I do believe that we in the specialist building systems hygiene industry are riding a wave now. It has been powered by the focus on indoor air quality which Covid-19 has brought. The important thing is to keep that understanding going after this pandemic subsides

Professor Lidia Morawska’s call for a paradigm shift in combating airborne pathogens through improved ventilation has been widely picked up in non-specialist media. Mainstream media such as the BBC reported it, and other general media

The fundamental idea is that that we can improve health by improving ventilation, like we improved health by improving water sanitation in the 19th century.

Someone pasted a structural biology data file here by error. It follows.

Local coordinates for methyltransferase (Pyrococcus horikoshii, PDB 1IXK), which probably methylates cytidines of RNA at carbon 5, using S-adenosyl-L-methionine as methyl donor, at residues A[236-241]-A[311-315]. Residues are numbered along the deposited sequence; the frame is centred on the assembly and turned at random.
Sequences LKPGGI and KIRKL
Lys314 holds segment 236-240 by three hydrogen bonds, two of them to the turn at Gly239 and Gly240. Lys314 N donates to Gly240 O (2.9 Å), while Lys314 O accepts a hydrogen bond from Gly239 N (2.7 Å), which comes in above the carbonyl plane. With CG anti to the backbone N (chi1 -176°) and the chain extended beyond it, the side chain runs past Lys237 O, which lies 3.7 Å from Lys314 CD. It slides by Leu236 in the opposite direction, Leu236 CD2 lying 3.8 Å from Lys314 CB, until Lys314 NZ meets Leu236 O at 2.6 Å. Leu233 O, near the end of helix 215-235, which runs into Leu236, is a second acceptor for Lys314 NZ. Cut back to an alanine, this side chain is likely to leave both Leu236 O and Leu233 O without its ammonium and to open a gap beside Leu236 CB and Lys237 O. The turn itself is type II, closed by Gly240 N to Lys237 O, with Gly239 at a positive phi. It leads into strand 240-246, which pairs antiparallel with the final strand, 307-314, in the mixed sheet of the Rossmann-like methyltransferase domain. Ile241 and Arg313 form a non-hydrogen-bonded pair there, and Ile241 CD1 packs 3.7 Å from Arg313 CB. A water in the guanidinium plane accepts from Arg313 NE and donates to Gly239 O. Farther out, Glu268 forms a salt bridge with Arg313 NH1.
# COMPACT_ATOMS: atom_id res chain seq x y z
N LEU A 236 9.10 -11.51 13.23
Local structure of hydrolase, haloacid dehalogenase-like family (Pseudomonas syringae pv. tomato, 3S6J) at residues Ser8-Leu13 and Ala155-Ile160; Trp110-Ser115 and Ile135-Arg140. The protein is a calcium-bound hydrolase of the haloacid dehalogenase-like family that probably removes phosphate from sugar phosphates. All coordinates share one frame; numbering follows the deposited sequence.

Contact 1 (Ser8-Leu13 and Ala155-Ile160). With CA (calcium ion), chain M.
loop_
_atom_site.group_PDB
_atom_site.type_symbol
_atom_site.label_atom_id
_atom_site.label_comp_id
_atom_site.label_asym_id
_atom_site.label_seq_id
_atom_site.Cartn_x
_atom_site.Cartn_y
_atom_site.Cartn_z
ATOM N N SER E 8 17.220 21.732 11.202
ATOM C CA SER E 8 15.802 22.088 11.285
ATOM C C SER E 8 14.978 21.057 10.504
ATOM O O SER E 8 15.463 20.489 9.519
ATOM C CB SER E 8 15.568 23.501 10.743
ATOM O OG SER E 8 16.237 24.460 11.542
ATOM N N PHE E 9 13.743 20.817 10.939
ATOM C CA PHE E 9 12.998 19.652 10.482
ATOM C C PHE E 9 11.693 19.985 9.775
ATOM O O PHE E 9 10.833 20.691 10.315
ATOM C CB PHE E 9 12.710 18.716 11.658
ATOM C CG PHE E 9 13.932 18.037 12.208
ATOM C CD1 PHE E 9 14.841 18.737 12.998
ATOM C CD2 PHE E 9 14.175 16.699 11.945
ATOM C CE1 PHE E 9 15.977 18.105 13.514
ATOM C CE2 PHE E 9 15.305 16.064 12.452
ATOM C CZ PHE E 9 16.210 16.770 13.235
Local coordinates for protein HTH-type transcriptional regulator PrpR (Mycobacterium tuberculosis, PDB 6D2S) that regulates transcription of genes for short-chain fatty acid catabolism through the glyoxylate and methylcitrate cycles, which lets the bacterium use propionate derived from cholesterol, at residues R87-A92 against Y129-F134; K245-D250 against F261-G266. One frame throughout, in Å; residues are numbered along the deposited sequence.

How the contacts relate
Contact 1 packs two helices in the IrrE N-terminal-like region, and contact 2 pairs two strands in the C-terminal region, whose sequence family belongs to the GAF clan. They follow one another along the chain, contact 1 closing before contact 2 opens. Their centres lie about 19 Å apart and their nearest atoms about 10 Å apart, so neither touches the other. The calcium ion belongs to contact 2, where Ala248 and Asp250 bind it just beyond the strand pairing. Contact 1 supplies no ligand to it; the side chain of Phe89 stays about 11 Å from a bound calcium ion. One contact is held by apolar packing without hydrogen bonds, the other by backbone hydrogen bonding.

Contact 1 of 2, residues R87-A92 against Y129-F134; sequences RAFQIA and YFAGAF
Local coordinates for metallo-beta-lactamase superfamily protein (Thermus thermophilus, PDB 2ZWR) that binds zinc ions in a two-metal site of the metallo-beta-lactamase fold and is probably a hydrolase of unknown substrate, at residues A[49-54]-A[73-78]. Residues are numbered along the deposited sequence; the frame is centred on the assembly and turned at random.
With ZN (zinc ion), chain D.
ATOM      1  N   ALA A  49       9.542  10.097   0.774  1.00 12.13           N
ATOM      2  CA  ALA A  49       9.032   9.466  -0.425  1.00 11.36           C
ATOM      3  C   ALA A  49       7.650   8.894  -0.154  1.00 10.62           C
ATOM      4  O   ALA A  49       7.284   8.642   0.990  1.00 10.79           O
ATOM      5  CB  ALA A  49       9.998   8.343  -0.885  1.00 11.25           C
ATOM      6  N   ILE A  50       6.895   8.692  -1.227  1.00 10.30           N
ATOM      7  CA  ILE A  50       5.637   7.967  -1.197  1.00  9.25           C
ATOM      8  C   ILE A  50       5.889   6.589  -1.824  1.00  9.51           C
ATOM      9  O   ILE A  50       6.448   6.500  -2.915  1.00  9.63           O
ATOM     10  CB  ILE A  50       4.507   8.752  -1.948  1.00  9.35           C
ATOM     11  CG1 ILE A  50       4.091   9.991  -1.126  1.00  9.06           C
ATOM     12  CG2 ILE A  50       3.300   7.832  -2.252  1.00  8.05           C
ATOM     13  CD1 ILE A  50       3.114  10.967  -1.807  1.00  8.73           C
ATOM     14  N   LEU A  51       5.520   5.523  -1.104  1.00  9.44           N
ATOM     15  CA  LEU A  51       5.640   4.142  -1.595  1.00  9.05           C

“In the 21st century we need to establish the foundations to ensure that the air in our buildings is clean with a significantly reduced pathogen count, contributing to the building occupants’ health, just as we expect for the water coming out of our taps.”

One of the UK’s star aerosol scientists is Professor Cath Noakes. She was a leading signatory of the July 2020 letter which got the WHO to pivot on airborne transmission of Covid-19.

She has emphasized that occupants need to understand that mechanically ventilated buildings are usually well ventilated – even if you “can’t open the windows”.

She has also warned that current viral mitigation must not be exploited by the ‘snake-oil salesmen’. She’s right: there is a danger that in countering over-selling ‘the baby gets thrown out with the bath water’.

We have enough with simple messages such as Build it tight, ventilate right & Keep it Clean